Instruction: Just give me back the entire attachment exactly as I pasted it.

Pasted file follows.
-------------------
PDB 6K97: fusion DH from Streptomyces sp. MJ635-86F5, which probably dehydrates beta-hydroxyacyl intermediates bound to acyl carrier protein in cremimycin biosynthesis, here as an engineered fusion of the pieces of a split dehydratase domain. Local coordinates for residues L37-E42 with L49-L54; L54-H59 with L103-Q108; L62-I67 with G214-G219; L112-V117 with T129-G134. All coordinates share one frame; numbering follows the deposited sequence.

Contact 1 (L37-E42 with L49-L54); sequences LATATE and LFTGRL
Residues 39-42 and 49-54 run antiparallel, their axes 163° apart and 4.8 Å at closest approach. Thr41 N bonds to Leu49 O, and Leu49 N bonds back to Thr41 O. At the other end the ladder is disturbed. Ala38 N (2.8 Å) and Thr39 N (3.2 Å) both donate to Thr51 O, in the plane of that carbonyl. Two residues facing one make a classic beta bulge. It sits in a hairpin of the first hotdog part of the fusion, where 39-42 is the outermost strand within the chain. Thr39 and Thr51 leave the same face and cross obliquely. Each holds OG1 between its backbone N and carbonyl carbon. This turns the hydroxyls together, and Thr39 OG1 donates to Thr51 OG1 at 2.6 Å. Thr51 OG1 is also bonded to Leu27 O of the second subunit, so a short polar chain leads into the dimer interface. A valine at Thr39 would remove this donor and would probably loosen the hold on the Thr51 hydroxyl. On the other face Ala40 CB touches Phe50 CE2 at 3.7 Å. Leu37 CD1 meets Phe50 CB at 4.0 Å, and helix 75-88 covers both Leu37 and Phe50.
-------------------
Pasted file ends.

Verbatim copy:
PDB 6K97: fusion DH from Streptomyces sp. MJ635-86F5, which probably dehydrates beta-hydroxyacyl intermediates bound to acyl carrier protein in cremimycin biosynthesis, here as an engineered fusion of the pieces of a split dehydratase domain. Local coordinates for residues L37-E42 with L49-L54; L54-H59 with L103-Q108; L62-I67 with G214-G219; L112-V117 with T129-G134. All coordinates share one frame; numbering follows the deposited sequence.

Contact 1 (L37-E42 with L49-L54); sequences LATATE and LFTGRL
Residues 39-42 and 49-54 run antiparallel, their axes 163° apart and 4.8 Å at closest approach. Thr41 N bonds to Leu49 O, and Leu49 N bonds back to Thr41 O. At the other end the ladder is disturbed. Ala38 N (2.8 Å) and Thr39 N (3.2 Å) both donate to Thr51 O, in the plane of that carbonyl. Two residues facing one make a classic beta bulge. It sits in a hairpin of the first hotdog part of the fusion, where 39-42 is the outermost strand within the chain. Thr39 and Thr51 leave the same face and cross obliquely. Each holds OG1 between its backbone N and carbonyl carbon. This turns the hydroxyls together, and Thr39 OG1 donates to Thr51 OG1 at 2.6 Å. Thr51 OG1 is also bonded to Leu27 O of the second subunit, so a short polar chain leads into the dimer interface. A valine at Thr39 would remove this donor and would probably loosen the hold on the Thr51 hydroxyl. On the other face Ala40 CB touches Phe50 CE2 at 3.7 Å. Leu37 CD1 meets Phe50 CB at 4.0 Å, and helix 75-88 covers both Leu37 and Phe50.